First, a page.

Another staple of the modern world is the internet, especially so if households are cooped up at home. And right now, hated internet service provider Comcast is offering free internet for low-income households for the next 60 days -- a service that usually costs $9.95 a month. Free cancellations after the 60-day period expire are also allowed.
Now that is no reason to go buy Comcast, but it is some goodwill offered on the part of the company to help families manage what are sure to be challenging times in the coming months. Now more than ever, high-speed internet is important to everyday living, whether it be checking the news, staying in touch with family and friends, keeping devices (both work and personal) connected to digital tools, or getting in some downtime in front of the TV. And three-quarters of Comcast's business hinges on the internet.
Thus, love it or hate it, this is likely to be a resilient stock. Sure, it will be affected by COVID-19 like many other businesses. The NBCUniversal segment will have to contend with theme park closures, the loss of some broadcasting revenue, and movie releases getting delayed. But at the end of the day, it's the internet connectivity segment that really matters.
Since it's down 19% year-to-date, some disruption is already priced into this 21st-century staple stock. It also is trading at value pricing at 12.7 times free cash flow and 12.9 times earnings per share. If the economy does take a serious turn for the worse, Comcast should be just fine.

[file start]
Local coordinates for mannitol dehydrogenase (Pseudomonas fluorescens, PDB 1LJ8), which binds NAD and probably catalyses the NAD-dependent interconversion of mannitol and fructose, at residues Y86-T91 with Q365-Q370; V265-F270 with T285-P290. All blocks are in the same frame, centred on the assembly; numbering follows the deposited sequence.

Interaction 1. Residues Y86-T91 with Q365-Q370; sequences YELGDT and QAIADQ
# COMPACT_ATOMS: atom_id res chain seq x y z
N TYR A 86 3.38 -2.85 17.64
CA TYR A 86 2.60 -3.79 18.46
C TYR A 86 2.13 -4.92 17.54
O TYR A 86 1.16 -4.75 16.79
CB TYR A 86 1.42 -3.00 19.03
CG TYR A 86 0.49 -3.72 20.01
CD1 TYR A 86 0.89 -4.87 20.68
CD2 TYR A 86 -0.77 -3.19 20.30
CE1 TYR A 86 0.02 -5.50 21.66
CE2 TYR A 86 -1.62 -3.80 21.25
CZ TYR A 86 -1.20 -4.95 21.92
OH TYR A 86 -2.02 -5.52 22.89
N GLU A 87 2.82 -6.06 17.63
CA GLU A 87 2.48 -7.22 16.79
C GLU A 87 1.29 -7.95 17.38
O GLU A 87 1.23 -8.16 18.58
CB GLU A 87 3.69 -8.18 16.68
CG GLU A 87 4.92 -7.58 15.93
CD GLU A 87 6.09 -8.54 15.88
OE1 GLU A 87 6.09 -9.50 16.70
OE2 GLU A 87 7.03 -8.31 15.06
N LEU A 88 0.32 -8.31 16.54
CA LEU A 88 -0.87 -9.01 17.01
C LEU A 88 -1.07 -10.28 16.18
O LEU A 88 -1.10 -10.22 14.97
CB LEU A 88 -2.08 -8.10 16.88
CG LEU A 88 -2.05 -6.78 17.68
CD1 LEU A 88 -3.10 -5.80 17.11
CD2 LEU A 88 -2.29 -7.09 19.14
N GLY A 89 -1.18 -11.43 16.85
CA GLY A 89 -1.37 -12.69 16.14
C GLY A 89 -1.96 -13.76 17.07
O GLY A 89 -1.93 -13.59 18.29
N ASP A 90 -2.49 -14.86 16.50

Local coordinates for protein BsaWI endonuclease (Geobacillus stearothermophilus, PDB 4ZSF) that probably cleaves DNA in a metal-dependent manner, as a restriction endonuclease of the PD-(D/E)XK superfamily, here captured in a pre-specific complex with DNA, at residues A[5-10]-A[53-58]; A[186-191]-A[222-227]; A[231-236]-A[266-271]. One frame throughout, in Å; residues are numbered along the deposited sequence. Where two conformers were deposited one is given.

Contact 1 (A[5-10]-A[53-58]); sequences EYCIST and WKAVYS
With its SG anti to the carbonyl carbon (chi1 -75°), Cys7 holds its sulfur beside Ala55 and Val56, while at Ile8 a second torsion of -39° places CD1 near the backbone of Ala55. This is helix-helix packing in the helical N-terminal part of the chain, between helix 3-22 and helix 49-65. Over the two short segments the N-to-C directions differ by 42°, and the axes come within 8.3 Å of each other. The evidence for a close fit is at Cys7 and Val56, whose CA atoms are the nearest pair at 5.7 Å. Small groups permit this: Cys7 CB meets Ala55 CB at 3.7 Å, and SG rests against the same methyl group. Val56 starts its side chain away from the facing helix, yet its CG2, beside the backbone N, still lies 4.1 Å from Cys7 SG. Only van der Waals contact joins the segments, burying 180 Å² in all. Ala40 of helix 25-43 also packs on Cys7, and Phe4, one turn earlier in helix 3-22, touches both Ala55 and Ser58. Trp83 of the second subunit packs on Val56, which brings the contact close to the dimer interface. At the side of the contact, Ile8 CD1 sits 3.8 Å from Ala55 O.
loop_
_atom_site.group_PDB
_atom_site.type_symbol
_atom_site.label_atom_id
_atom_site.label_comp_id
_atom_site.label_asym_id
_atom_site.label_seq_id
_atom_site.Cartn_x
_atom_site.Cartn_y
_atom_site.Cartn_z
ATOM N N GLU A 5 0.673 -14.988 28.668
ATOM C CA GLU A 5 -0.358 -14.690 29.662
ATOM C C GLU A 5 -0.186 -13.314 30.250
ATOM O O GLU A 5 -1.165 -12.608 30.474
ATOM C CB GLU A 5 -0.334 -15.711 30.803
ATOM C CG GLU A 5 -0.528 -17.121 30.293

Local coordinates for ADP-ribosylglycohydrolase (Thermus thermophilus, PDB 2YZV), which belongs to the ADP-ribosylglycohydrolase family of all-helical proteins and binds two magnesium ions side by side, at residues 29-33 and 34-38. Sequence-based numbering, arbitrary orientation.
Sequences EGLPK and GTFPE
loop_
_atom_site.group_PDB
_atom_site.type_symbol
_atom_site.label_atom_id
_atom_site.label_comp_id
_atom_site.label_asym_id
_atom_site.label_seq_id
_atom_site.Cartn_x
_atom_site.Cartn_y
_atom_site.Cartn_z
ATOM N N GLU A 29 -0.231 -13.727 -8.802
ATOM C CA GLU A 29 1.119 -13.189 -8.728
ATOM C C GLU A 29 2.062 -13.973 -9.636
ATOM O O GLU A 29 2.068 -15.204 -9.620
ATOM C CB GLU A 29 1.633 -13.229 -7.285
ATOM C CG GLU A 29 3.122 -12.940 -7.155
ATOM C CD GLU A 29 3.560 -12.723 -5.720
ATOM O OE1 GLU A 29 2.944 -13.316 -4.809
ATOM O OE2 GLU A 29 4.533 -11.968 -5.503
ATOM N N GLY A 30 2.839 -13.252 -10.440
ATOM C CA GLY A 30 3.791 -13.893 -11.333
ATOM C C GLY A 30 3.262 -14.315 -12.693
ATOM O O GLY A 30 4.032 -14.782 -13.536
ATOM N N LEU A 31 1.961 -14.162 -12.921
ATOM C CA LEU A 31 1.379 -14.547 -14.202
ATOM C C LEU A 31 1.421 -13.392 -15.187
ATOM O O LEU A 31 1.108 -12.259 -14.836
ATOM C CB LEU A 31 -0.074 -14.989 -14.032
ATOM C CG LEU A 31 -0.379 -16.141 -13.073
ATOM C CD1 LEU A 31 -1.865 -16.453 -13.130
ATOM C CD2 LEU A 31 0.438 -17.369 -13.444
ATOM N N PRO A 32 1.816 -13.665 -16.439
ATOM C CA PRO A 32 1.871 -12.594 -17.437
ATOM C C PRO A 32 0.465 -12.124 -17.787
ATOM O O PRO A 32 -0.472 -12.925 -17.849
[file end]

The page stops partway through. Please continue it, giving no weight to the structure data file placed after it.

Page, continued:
3. Roku: The modern TV family
If you were like me and sat on the sidelines during Roku's meteoric rise -- which sent the stock up some 400% in 2019 -- second chances like this are rare. That's because coronavirus has nearly wiped out all of that run, sending the stock from highs briefly exceeding $160 a share the end of last year to under $60 as of this writing. Ouch!
Granted, there are good reasons shares of the connected TV and streaming platform have cratered. Roku is a high-growth stock that has been burning cash to maximize expansion, and owning money-losing businesses doesn't feel so hot when the economy is under duress. Advertising on its streaming ecosystem has also been the primary driver of growth in the last year (the company sells devices for little to no profit), so if ad spending from its partners suddenly gets cut (which happens during a recession), that could spell trouble for the modern TV company.
Over the long term, though, new active accounts and hours streamed will be the primary mover for Roku. And at 36.9 million active accounts and 11.7 billion streaming hours in the fourth quarter of 2019 (year-over-year increases of 36% and 60%, respectively), the company has momentum on its side. Bored families stuck in their houses should help perpetuate that trend.
Investors will need to hold their noses when buying this one, as the actual financial numbers could get ugly. To mitigate things, I'd recommend buying small lots of the stock over the course of a few months in case share prices continue in free-fall. But for those who believe that internet-based TV is the future, Roku just went on sale thanks to the global pandemic.